The segment has stuck with me in a few ways during this week’s production activities. Phillips’ work reminds me of the kindred efforts of Rural Studio (one of my all-time favorite programs), and it has resonance with our upcoming program with environmentalist Bill McKibben, specifically around the theme of human vitality and community in our changing natural world.
It also sparks thoughts about education and vocation raised during Krista’s interview with Mike Rose (to air in January). In that last way, I was struck by the difference in approach between Phoenix Commotion (Phillips’ initiative) and Rural Studio. Rural Studio trains highly educated architecture students to build homes from salvaged materials; Phillips employs unskilled laborers as apprentices and teaches “anyone with a work ethic” how to build. The result is the same: affordable homes made from recycled materials that are both functional and artistic, sustainable and unique.
I dug around for more info on Dan Phillips, and found a great slideshow of his work, as well as more photographs via Flickr. This is the kind of tangible activity that gives me hope, for our planet and for our humanity. My nephew, whose face was buried in his iPod Touch during the entire TV segment, looked up at the end and said “That’s cool.” I didn’t know he’d been listening.Comments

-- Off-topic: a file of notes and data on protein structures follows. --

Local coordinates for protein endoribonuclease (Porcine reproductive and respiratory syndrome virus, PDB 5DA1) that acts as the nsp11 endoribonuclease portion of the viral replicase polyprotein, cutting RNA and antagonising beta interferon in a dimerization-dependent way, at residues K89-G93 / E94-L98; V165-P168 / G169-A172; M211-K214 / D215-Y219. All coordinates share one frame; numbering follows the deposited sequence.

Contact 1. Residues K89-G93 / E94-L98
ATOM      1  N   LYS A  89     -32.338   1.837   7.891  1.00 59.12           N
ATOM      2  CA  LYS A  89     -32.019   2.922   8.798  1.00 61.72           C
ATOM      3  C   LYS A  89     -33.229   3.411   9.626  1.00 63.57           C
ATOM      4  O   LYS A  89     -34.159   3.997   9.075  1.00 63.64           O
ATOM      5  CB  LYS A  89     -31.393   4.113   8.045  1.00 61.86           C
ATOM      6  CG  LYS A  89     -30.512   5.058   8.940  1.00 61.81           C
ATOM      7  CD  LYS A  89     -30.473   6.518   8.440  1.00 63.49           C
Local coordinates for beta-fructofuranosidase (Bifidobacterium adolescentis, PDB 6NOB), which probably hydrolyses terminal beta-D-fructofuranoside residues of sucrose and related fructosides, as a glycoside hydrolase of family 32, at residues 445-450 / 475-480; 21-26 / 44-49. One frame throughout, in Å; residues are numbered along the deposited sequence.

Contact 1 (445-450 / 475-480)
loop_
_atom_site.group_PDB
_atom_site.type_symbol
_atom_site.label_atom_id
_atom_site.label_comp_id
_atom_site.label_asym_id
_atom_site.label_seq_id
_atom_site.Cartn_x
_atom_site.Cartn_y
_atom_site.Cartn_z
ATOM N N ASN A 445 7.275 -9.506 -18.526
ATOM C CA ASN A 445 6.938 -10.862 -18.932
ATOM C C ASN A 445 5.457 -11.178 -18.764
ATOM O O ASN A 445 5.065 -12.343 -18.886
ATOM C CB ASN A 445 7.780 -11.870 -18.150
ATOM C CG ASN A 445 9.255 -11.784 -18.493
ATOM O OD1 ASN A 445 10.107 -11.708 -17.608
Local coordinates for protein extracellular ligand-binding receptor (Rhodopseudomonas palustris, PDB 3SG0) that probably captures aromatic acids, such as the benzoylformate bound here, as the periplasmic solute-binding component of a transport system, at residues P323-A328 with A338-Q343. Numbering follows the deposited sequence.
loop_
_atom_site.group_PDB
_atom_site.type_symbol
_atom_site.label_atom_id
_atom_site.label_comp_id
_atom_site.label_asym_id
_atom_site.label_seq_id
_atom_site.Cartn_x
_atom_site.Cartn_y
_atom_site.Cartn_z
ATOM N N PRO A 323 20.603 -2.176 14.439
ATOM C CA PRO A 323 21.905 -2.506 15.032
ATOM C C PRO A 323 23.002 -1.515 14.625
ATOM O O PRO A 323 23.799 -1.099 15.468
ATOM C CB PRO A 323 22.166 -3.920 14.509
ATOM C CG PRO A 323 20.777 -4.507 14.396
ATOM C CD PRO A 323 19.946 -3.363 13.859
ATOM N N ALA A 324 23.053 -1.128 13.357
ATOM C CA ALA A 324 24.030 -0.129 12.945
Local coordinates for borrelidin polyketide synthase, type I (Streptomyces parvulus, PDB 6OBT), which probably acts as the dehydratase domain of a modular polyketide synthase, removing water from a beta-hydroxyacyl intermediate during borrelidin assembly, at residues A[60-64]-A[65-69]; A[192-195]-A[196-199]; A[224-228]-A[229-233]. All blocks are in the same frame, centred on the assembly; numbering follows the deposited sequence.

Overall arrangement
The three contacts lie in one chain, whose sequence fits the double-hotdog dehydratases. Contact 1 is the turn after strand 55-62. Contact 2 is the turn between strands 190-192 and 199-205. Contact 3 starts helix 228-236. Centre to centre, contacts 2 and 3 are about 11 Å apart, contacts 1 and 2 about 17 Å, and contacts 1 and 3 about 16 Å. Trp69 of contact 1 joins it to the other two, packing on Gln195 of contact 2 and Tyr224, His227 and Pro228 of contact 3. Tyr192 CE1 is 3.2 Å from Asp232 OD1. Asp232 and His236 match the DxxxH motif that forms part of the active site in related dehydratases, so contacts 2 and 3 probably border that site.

Trent Gilliss, Online Editor
Shortly after auditioning one of our Repossessing Virtue interviews a few days ago, I was catching up on reading my RSS feeds when I happened upon a poignant post from Alanna at the Blood and Milk blog:
Bad development work is based on the idea that poor people have nothing. Something is better than nothing, right? So anything you give these poor people will be better than what they had before. Even if it’s your old clothes, technology they can’t use, or a school building with no teacher.
But poor people don’t have nothing. They have families, friends – social ties. They have responsibilities. They have possessions, however meager. They have lives, no matter what those lives look like to Westerners.
And Glenna at the Scarlett Lion puts a finer point on this as she observes Liberian girls in Monrovia passing over Nancy Drew books donated by Americans. Of course I immediately hear Kenyan writer Binyavanga Wainaina telling Krista that foreigners should just “leave us alone.”
But, perhaps more importantly, I need to remember to apply these lessons closer to home as we encounter more suffering and job losses and homelessness during these tumultuous economic times. When I start to pity the bearded man who sits on a 5-gallon bucket at the off-ramp of Penn Ave and I-394 in sub-zero temperatures, I need to remember he has a life. To pity him is to judge him. That’s not helping him; it’s not helping me; it’s not helping teach my boys in the back seat each day we encounter him.Comments
Trent Gilliss, Online Editor
Every six weeks, we convene as a staff and talk about ideas for shows for the next two to three months. We’re never lacking in ideas, but finding knowledgeable voices that can carry an hour conversation takes some effort. One of the subjects near the top of our list is the ethics of global aid, particularly with Zimbabwe’s recent crackdown on CARE, a multi-national, non-profit organization fighting global poverty.